It’s alive! ‘Batterygate’ lawsuit against Apple continues in the UK

Apple canned its long-in-the-works Apple Car project in February, but a new rumor suggests it might not be entirely dead.

And the “Batterygate” brouhaha continues: Apple has urged a London tribunal to block a US$2 billion class lawsuit accusing the tech giant of hiding defective batteries in millions of iPhones by “throttling” them with software updates, reports Reuters.

The lawsuit is being led by “consumer champion Justin Gutmann on behalf of iPhone users in the United Kingdom.” Lawyers representing Gutmann argue that “concealed issues with batteries in certain phone models and ‘surreptitiously’ installed a power management tool which limited performance.”

Gutmann argues that Apple’s decision to throttle the phones wasn’t disclosed to users at the time, and was introduced to disguise the fact that older iPhone batteries were unable to cope with the new demands placed on them. Rather than introduce a battery recall or replacement program, or admit that the latest software update was unsuitable for older devices, Apple pushed users to install the update knowing it would worsen their devices’ performance, he says.

In its written response, Apple argued that this lawsuit is “baseless” and said that most iPhone batteries were not defective. The company did, however, acknowledge that a “small number of iPhone 6s models” did have defective batteries, but those users were offered free battery replacements.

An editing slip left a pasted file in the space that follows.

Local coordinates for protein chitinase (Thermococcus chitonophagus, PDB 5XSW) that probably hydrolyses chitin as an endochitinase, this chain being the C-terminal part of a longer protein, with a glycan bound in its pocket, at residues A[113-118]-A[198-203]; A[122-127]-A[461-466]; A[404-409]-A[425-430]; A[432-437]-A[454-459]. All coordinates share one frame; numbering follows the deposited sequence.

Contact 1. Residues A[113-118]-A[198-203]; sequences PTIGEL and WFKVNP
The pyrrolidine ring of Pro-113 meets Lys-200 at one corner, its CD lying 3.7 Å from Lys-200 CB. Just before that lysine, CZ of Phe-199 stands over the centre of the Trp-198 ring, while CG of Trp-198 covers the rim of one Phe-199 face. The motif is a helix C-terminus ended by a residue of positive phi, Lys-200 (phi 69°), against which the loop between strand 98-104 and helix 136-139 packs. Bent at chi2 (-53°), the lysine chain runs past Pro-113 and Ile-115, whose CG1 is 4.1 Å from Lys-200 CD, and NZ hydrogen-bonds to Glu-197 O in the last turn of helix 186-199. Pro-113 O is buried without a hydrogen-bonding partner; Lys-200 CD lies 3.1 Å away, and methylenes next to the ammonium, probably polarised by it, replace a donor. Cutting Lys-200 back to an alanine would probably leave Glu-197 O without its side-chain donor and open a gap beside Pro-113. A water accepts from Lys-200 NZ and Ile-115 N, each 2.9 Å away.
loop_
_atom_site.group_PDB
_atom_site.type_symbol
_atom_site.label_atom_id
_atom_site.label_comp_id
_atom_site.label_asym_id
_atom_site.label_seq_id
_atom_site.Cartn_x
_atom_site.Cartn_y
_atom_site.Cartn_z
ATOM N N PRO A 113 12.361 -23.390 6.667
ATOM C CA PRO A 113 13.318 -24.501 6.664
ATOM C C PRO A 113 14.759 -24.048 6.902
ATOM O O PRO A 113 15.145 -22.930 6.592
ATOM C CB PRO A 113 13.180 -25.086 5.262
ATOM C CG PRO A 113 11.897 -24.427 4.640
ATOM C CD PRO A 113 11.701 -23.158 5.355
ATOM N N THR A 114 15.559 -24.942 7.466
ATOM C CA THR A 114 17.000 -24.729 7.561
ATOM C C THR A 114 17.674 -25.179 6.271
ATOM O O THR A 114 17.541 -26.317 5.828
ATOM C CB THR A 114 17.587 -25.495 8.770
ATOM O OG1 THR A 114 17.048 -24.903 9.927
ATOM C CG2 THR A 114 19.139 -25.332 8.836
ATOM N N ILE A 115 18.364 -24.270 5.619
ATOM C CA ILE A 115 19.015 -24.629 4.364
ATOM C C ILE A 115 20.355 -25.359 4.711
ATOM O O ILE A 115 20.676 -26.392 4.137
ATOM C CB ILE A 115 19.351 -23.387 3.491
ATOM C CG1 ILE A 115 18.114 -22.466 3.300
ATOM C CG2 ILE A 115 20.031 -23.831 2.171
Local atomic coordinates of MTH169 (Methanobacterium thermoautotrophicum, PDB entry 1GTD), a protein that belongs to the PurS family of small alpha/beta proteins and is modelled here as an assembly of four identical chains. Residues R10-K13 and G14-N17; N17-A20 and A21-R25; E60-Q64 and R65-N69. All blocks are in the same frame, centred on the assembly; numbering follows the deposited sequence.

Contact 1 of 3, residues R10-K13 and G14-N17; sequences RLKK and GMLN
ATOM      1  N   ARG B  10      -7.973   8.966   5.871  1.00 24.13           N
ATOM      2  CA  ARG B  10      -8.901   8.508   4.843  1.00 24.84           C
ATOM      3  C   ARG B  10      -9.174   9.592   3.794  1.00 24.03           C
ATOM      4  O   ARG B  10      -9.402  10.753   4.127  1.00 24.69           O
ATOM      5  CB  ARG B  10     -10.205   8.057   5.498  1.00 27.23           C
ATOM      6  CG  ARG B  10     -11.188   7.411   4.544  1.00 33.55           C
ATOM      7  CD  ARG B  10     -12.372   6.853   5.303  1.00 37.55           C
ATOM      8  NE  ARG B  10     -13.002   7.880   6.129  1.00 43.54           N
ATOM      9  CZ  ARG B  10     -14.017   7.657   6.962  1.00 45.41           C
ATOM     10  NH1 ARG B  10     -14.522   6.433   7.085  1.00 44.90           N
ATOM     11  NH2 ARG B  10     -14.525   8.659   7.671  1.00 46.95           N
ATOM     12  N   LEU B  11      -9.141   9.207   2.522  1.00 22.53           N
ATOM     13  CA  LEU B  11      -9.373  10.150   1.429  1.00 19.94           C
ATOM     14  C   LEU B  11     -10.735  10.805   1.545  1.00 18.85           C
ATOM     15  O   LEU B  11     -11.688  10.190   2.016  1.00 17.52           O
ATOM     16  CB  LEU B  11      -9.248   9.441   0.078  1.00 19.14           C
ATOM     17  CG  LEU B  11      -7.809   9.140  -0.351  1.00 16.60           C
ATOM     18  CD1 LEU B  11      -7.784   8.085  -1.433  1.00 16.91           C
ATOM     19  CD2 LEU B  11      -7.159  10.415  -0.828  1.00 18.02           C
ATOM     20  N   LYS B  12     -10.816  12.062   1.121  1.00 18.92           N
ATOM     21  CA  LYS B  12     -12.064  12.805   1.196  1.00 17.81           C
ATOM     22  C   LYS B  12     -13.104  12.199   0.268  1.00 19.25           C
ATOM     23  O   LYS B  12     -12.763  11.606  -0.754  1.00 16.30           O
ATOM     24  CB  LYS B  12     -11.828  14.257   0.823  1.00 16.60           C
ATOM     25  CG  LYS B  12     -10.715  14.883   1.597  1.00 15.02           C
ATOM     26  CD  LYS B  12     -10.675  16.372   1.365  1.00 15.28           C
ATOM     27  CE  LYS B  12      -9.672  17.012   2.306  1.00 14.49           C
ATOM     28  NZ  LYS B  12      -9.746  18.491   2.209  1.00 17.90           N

As for its decision to throttle performance based on battery health, Apple said that it “only reduced an iPhone 6’s performance by an average of 10%.

Around five years ago, there were over 60 lawsuits in the U.S. that alleged that Apple’s actions violated Consumer Protection Act legislation. In December 2017 Apple published an apology letter to customers in regards to “Batterygate” for slowing down older phones to compensate for erratic battery performance. 

The tech giant paid $113 million to settle the legal brouhaha and offered $29 replacement batteries for those with an iPhone 6 or later. Apple also added more battery health information to iOS to let users know when the battery begins to compromise performance.  

Dennis Sellers
the authorDennis Sellers
Dennis Sellers is the editor/publisher of Apple World Today. He’s been an “Apple journalist” since 1995 (starting with the first big Apple news site, MacCentral). He loves to read, run, play sports, and watch movies.